Scotland has long dominated the world’s whisky production, being renowned for producing some of the best malted beverages in the world. But with strong competitors growing from elsewhere in the world, such as Japan, incredible whiskies are continually emerging from global markets.
To celebrate the diverse selections of whisky created globally, we are taking a closer look at some of the types of whisky made around the world – starting with Indian Whisky.
Is Indian Whisky Actually Whisky?
When we talk about Indian Whisky, there are two distinctions, which are crucial to know about before making a purchase.
The definition of whisky is an “alcoholic beverage made from fermented grain mash”. The grain mash is integral to a drink being considered “whisky”.
In India, many drinks that they label “whisky” are actually made with fermented molasses instead. This means that they cannot be classed as a whisky in other countries, despite being known as such in India.
However, despite this, there are still a small number of distilleries that do make “proper” whisky using fermented grains. This means that Indian whisky – in the sense that is recognised worldwide – does exist!
Both Indian grain-based whisky and Indian mollasses-based whisky will be marketed as Indian Whisky, so you’ll need to pay attention to the label if you want to try an Indian single malt!
History of Indian Single Malt
Indian single malt was first produced in 2004, and wasn’t entirely intentional! Amrut, a producer of the traditional style of Indian whisky, created a single malt due to an excess of barley malt that was used as a distillate for the mollasses whisky.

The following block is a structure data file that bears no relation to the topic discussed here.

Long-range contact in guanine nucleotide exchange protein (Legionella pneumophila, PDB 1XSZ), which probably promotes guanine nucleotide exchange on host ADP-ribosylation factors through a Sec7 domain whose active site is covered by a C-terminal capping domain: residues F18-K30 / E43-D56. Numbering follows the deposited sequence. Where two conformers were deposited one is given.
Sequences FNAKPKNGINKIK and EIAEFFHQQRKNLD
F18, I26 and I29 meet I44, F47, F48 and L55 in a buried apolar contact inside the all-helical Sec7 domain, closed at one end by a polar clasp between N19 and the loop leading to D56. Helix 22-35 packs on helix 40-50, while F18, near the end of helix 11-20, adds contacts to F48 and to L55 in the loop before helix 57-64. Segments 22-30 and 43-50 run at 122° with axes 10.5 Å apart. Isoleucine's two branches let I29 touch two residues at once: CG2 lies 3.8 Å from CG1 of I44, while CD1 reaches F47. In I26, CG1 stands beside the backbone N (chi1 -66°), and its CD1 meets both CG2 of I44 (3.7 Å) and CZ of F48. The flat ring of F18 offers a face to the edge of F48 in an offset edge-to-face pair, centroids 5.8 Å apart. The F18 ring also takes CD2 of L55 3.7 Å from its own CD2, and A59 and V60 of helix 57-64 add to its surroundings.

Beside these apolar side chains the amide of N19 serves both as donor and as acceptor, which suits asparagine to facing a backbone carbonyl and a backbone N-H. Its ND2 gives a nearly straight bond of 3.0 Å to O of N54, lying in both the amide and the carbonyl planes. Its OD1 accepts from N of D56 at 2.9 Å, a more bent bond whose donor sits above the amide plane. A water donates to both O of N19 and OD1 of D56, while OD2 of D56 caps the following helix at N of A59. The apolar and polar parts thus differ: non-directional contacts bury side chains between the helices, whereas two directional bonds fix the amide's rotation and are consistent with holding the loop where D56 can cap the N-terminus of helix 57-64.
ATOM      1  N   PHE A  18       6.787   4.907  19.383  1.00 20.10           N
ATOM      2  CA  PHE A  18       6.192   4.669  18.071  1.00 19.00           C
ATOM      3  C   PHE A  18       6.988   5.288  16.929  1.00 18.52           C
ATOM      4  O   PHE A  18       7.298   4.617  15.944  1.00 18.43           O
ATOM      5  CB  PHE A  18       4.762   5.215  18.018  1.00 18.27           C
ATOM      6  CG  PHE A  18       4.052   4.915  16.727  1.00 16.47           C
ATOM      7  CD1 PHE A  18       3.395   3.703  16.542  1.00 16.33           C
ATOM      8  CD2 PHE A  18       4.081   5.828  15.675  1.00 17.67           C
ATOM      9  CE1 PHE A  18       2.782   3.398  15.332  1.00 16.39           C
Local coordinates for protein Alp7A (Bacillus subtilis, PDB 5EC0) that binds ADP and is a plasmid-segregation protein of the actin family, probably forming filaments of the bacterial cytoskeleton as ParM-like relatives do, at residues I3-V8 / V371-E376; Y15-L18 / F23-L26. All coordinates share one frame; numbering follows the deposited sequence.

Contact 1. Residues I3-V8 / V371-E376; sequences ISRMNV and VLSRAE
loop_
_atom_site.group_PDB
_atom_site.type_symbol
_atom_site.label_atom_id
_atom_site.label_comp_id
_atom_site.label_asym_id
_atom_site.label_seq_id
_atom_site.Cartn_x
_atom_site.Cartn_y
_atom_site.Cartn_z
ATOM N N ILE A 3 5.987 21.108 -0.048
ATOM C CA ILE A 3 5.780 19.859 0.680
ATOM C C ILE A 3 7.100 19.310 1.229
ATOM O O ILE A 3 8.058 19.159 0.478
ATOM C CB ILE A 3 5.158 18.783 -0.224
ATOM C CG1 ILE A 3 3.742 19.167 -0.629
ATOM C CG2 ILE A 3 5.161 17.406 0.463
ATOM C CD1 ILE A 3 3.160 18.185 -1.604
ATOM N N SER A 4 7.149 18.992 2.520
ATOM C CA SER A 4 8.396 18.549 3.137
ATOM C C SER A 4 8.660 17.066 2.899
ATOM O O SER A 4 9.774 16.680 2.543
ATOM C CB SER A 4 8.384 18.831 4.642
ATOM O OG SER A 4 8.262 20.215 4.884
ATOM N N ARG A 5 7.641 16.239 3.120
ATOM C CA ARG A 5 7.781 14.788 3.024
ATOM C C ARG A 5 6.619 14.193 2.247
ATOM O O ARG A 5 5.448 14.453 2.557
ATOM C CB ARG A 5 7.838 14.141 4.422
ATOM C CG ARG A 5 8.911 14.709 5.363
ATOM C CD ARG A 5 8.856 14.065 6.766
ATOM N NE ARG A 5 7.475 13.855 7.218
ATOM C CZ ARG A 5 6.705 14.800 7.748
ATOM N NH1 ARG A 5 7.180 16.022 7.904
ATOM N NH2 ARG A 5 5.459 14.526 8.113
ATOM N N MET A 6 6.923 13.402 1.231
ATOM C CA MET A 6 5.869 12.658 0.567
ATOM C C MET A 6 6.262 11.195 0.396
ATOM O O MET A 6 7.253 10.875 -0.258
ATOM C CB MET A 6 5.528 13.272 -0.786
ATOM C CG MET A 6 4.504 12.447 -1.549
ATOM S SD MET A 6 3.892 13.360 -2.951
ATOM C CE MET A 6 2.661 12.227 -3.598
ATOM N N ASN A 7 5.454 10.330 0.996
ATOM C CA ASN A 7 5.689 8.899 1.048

Because there was too much barley malt, it ended up being aged for longer than it normally would be to be used in the production of Indian whisky. To avoid wasting it, the barley malt was turned into a single malt whisky.
The whisky was called Amrut – the brand’s name – and ended up being rated highly by the Whisky Bible. While single malt whisky was not popular for the home market in India, the whisky companies identified single malt production as an opportunity to develop their export market.
Why Has Indian Single Malt Done Well?
Indian single malt has performed well from both a business perspective and in the quality of the beverages that are now enjoyed by whisky lovers around the world.
One of the biggest factors behind this is the climate. Because India is so much hotter than Scotland, it takes less time to make a bottle of whisky!
In fact, it is estimated that around 12 percent of the distillate evaporates each year during the ageing process in India, which is six times more than for whiskies produced in Scotland!
This means that Indian single malts tend to taste a lot more aged than they actually are, for example, a three-year aged Indian Single Malt will taste similar to an 18-year-old Scotch. This allows for the costs of production and sale to be far lower for Indian whisky.
Where Can you Buy Indian Single Malt?
As mentioned, single malt is not so popular in India, compared with their own traditional Indian whisky. As such, the majority of single malt is exported, and available from spirit sellers around the world.
Here at Havana House, we have a collection of Indian whisky to try, with bottles from leading brands, like Amrut.
If you want to give Indian single malts a go, then we would recommend Amrut Fusion as a great starting place.
Amrut Fusion is one of the most popular options from Amrut, combining unpeated Indian barley with peated Scottish barley to create this complex whisky. It is rich in taste, with fruity and spicy notes.
This whisky brings the best of Indian and Scotch whisky together into one ‘Fusion’ drink! A perfect introduction to Indian whisky, this option allows you to try these new Indian single malt flavours with a hint of familiarity from the Scotch.
Paul John Whisky
Here at Havana House, we also have a wide selection of Paul John whisky. Paul John is made from Indian malted barley, with some bottles in their range also making use of imported Scottish peat!
Have you tried Indian whisky before – either traditional or single malt? If so, drop us a comment below or on social media with your favourites!